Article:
Denizens of the Boston area want transportation improvements. And they know who they want to foot the bill.
A new poll from WBUR, conducted by MassINC Polling Group, found that 79 percent of people in the region believe state leaders should make repairing and modernizing the state’s roads and bridges a priority. An equal portion said repairing and modernizing the MBTA should also be a priority.
There was little enthusiasm for several alternatives to fund state transportation. Options like raising the gas tax, raising or adding tolls on state highways, and other auto-based fees each garnered less than 50 percent support from survey respondents.
But they had a much bigger appetite for another option: the “millionaires’ tax,” a proposal to add a 4 percent tax to individuals’ annual income over $1 million. The measure could see a popular vote in 2018. The proposed constitutional amendment would say that the new state revenue would go, subject to legislative appropriation, toward funding education and transportation.
It has the support of 72 percent of Greater Boston residents, according to the poll. That support jumps to 78 percent when based on Boston residents only.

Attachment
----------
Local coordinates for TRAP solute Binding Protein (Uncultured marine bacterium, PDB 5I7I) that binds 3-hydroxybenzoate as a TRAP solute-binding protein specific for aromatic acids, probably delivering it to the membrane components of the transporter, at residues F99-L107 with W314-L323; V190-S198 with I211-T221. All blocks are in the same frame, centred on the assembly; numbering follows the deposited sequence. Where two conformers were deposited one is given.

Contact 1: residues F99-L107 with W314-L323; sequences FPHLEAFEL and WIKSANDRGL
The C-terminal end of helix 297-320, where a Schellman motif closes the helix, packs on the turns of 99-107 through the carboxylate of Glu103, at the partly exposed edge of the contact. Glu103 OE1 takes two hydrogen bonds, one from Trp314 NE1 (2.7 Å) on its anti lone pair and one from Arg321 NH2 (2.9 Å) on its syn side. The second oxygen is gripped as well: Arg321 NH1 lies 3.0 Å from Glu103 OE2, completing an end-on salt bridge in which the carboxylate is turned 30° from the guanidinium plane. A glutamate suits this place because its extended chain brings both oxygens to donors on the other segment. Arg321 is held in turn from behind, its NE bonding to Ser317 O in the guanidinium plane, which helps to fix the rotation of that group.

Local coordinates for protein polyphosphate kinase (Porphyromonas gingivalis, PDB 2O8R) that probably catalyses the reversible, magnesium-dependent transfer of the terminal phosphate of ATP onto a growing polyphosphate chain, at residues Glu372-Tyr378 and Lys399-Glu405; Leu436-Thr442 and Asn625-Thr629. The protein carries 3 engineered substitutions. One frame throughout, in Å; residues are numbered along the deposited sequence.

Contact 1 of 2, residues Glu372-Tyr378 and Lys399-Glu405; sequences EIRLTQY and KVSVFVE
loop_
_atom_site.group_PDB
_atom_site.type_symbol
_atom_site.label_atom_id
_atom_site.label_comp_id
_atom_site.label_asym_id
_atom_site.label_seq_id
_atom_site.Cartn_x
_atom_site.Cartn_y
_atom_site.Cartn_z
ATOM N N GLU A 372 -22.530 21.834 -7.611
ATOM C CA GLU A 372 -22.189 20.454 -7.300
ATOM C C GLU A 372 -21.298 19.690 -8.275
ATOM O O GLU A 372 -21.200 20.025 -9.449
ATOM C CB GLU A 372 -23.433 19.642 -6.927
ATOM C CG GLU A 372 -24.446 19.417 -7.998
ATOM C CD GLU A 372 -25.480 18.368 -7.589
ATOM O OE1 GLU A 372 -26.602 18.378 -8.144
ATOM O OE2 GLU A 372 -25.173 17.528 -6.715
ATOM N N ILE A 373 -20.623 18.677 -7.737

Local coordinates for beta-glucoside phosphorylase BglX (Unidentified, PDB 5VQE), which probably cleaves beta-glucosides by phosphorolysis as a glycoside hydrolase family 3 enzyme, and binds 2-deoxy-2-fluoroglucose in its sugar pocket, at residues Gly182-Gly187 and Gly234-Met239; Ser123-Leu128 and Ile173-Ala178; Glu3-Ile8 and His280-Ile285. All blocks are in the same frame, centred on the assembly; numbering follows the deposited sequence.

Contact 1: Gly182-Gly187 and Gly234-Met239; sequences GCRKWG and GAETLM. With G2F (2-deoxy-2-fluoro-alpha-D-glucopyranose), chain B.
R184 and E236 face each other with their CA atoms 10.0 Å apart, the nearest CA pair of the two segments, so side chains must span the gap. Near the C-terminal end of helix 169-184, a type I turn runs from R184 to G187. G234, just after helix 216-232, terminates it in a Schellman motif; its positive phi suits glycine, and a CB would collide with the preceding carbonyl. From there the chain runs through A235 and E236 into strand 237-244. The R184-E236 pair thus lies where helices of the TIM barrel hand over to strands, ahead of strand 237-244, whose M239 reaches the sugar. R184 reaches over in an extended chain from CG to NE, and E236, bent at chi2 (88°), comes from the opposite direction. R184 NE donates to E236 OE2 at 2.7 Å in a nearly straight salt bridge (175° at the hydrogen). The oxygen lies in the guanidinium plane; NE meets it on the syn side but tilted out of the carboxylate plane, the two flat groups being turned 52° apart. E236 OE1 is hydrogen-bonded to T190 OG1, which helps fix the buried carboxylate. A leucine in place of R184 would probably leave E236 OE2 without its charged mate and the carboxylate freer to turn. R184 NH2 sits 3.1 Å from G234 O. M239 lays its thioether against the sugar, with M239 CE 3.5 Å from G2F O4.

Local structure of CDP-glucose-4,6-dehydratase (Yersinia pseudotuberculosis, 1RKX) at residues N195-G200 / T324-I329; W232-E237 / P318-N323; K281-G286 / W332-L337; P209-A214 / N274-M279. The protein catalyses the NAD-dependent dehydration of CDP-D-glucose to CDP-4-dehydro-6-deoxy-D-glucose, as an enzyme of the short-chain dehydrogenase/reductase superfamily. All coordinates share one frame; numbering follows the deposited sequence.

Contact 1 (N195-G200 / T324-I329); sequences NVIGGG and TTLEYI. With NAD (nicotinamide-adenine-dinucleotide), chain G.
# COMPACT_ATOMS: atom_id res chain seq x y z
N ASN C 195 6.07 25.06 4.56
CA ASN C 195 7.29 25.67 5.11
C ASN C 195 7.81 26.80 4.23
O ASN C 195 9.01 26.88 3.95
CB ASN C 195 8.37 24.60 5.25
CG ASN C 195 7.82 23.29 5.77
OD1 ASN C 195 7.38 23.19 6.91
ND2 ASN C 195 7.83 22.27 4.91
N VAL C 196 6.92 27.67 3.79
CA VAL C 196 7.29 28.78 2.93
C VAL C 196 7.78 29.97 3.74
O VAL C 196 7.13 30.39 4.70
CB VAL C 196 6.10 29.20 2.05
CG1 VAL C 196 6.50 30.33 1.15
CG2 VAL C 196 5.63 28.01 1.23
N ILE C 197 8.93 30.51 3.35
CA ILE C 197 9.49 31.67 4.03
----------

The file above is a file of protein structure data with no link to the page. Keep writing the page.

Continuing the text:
MassINC Polling President Steve Koczela said the poll may indicate the public favors taxing the wealthy to pay for transportation needs over asking for more from drivers and commuters across the state. On this topic and on others, taxes on wealthy individuals and corporations “tend to poll with higher support than polling on broader taxes,” he said.
Advocates for more transportation funding have said they support the millionaires’ tax as a way of raising money. Having lost in a ballot fight to tie the gas tax to inflation in 2014, those advocates say the millionaires’ tax has a better chance of gaining voter approval than the gas tax, because it would rely on gaining revenue from the wealthy rather than everyday drivers and commuters.
The poll found support for the proposed high-earner tax in each of four different income groups. Support was lowest in the highest income bracket of $150,000 and above, where it clocked in at 66 percent.
This article has been updated to clarify that revenue from the proposed new tax would be subject to legislative appropriation.